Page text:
33. They didn't do pencil in the hair or color chart tests? What kind of riduculous school did you go to where you weren't assigned a race by a panel like the Hogwarts hat choosing which school you belonged in?

  34. What do you mean? Most people who identify as black are actually mixed race. And if you did 23 and me type dna test, there are plenty of people who identify as white also have African ancestory.

  35. Well... no. Like in another one country, in Russia subjects are different by salary, social programs etc. In Moscow and Saint Petersburg most people no need to go in army because they have more opportunities in life, but they still not identify yourself with Ukraine.

  36. But its not like in every other country. In the US there is a huge cultural aspect. "Red" states (not including New England states like New Hampshire or Maine) tend to have more soldiers recruited from them instead of "Blue" states regardless of income. And to keep using the US example, using generalizations, the average person in Texas or Georgia (two states that are Red but not necessarilly poor) would have supported the Iraq War vs the average person in Massachusets or Washington (again not poor). So I think the person is guessing Russia is similar with people in St. Petersburg or Moscow being less pro war (just like say San Francisco or New York were doing the Iraq War) and the other places being more pro war like Texas, Alabama, Kansas. Soo it might be different in Russia but it's just down to economics in the US.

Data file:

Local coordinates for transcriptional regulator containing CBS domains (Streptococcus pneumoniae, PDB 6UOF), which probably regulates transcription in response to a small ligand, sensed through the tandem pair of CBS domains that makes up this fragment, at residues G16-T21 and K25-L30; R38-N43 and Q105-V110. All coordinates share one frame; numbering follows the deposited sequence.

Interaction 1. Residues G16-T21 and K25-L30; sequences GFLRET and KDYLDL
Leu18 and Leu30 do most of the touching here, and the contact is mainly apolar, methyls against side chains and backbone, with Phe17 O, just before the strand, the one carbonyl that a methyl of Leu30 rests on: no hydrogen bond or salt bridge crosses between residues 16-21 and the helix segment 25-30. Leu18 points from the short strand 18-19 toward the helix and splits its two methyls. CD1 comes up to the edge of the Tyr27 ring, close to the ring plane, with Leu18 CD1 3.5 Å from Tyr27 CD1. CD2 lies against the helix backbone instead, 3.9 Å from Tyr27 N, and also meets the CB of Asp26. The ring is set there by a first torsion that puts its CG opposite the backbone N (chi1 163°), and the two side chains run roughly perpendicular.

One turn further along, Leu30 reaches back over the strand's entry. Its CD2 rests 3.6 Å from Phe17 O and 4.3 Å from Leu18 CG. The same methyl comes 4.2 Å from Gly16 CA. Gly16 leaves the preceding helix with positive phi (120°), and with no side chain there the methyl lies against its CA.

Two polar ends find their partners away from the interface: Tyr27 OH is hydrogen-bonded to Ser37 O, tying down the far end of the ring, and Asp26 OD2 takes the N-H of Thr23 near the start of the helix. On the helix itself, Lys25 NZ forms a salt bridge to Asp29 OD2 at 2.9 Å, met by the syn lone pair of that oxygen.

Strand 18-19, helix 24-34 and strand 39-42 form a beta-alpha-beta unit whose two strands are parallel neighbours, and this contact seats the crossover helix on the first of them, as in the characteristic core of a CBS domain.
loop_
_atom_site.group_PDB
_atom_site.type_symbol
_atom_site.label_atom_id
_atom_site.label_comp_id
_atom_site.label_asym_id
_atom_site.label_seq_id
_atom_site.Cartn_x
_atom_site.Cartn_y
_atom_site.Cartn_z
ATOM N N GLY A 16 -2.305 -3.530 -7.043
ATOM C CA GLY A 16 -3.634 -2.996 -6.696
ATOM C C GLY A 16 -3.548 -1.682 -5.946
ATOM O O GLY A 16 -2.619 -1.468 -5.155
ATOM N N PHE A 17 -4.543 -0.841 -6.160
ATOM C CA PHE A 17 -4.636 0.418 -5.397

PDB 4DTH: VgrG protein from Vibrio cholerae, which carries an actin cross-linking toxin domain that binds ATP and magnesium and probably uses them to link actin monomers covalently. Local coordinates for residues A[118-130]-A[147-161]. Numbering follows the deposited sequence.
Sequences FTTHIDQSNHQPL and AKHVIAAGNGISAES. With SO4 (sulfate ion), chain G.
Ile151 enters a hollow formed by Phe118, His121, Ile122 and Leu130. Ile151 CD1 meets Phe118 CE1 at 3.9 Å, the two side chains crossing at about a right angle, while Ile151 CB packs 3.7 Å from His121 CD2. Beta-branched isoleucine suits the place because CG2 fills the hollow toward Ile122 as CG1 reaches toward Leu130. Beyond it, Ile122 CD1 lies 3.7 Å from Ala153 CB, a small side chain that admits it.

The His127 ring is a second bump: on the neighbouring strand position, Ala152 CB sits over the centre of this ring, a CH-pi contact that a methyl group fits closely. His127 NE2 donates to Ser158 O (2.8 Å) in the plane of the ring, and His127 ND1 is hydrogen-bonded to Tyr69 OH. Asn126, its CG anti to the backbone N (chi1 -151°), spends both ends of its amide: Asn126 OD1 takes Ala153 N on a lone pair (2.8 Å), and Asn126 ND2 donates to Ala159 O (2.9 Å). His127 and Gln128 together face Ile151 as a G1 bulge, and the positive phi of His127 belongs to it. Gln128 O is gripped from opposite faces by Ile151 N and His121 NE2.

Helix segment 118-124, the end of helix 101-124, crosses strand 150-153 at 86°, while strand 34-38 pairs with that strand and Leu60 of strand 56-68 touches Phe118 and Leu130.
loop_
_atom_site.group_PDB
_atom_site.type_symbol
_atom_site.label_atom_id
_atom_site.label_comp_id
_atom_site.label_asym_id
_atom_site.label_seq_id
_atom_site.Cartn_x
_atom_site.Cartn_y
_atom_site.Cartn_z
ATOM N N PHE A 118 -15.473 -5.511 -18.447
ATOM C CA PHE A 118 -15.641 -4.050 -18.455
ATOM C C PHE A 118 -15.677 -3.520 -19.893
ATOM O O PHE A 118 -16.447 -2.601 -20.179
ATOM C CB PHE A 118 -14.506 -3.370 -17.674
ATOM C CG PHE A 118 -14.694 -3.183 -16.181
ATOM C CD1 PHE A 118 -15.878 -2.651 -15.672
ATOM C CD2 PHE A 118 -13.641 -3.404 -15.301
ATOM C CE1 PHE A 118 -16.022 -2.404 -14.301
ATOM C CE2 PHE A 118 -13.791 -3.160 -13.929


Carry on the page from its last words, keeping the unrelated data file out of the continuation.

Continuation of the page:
37. How do you figure the Rust Belt is overrepresented? Your link shows that for recruits, OH and IN are dead average; IL, MI, and WI are slightly underrepresented. Western PA and NY are usually included in the Rust Belt too, and they're slightly and significantly underrepresented respectively, although that could be from the rest of the respective states being much lower than average.

  38. I love the euchre reference. Mainly because anyonwho gets it is probably from the rustbelt and knows its not the mountain west (or west). But if you aren't from there then it probably doesn't mean anything.

  39. The incorrect fact is due to the stereotype which comes from the fact that Scandanavians tend to have some of the highest suicide rates of the DEVELOPED world along with East Asia, the developed parts of Eastern Europe, and more recently the Anglosphere. Before South Korea and Eastern Europe became developed and suicide rates in the Anglosphere went up, the Scandanvian countries along with Japan tended to have the highest suicide rates, again among the developed world. The reason why the stereotype caught on is because in the Anglosphere at least, we are brainwashed to believe that the Scandanavian countries are the happiest on the planet, we should all adopt Hyge (but can't because we really don't get IT), and that they are utopias created by the common sense, hard work, and willingness to share their people embody. So if these supposed utopias have some of the highest suicide rates in developed Europe, then obviously that is going to become a story / stereotype even if the stereotype runs away from the facts and leads to uniformed people stating falsehoods based on the stereotype.